May 30, 2022 - Politics & Policy

Uvalde officers likely "unprepared for conflict," says retired FBI agent who created active shooter program

Police officers stand near a makeshift memorial for the shooting victims at Robb Elementary School in Uvalde, Texas.
Police officers stand near memorial for the shooting victims at Robb Elementary School in Uvalde, Texas. Photo: Chandan Khanna/AFP via Getty Images

The Uvalde police officers "may have been unprepared for conflict" prior to the recent mass shooting that killed 19 children and two teachers, a retired FBI special agent who created the active shooter program wrote in the New York Times.

Why it matters: Law officials in Texas are facing much criticism for why it took so long for officers to stop the Uvalde shooter.

  • Officials say 19 officers were in a hallway outside of the classrooms when the first call from inside one of the rooms was made around 12:03 pm, but law enforcement did not breach the classrooms until 12:51 pm.
  • The Justice Department announced on Sunday it would conduct a full review into the police response to the shooting and lay out best response practices.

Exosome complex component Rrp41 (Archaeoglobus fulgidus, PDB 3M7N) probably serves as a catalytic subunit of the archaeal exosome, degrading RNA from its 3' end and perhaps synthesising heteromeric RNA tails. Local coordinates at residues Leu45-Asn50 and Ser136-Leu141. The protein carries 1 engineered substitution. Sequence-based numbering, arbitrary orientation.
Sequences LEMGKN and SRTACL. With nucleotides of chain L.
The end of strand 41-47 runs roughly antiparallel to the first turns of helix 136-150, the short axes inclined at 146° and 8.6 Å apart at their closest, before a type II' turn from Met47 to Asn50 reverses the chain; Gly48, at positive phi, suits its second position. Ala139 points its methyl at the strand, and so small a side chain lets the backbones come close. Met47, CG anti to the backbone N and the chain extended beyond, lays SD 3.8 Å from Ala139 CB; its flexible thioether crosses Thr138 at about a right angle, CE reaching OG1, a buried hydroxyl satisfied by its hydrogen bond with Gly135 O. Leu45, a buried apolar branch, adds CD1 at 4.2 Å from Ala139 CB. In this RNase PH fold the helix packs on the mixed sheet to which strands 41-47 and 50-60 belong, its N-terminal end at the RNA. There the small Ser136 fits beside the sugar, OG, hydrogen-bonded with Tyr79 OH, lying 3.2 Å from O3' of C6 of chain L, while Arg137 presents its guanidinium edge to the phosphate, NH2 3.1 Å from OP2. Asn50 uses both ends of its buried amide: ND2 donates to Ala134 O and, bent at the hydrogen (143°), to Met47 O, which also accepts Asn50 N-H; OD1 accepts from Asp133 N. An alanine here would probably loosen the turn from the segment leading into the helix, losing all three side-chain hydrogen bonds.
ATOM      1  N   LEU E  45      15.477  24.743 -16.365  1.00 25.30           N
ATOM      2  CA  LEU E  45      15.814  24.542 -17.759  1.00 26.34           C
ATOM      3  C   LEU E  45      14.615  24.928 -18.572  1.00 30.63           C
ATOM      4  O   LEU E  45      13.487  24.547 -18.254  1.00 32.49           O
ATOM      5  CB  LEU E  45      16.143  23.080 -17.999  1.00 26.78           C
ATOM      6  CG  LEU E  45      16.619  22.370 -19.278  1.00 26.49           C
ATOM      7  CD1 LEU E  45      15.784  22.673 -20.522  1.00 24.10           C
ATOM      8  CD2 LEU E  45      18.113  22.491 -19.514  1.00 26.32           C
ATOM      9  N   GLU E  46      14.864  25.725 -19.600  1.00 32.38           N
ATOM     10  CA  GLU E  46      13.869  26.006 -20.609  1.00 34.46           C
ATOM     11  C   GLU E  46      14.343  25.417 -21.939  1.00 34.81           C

Driving the news: "Current protocol and best practices say officers must persistently pursue efforts to neutralize a shooter when a shooting is underway," Katherine Schweit, the retired FBI agent, wrote in the Times. "This is true even if only one officer is present. This is without question the right approach."

  • "We need to understand why that protocol was not followed in Uvalde," she wrote. "I am still confident the FBI's focus on training to this standard was right, but I’m less confident in its execution."
  • "The officers who responded may have been unprepared for conflict, which can lead to fatal results," she wrote. "Law enforcement officers need to be mentally prepared before they arrive on the scene, so they can respond immediately."

Schweit, who created and ran the active shooter program in the aftermath of the 2012 Sandy Hook shooting, wrote that police "departments should consider more virtual tabletop exercises they can run through in an afternoon.

  • "Have officers walk through schools and talk with one another about how they would respond. Require officers to check all their gear before they begin a shift."
  • "Repetitive training builds practice and confidence," she wrote.

Worth noting: The Uvalde school district held an all-day training for local police and law enforcement officers for "active shooter response" two months ago, ABC News reports.

  • "First responders to the active shooter scene will usually be required to place themselves in harm's way," the training course description read, per ABC News.

Go deeper ... Police failure in Uvalde mass shooting: What we know

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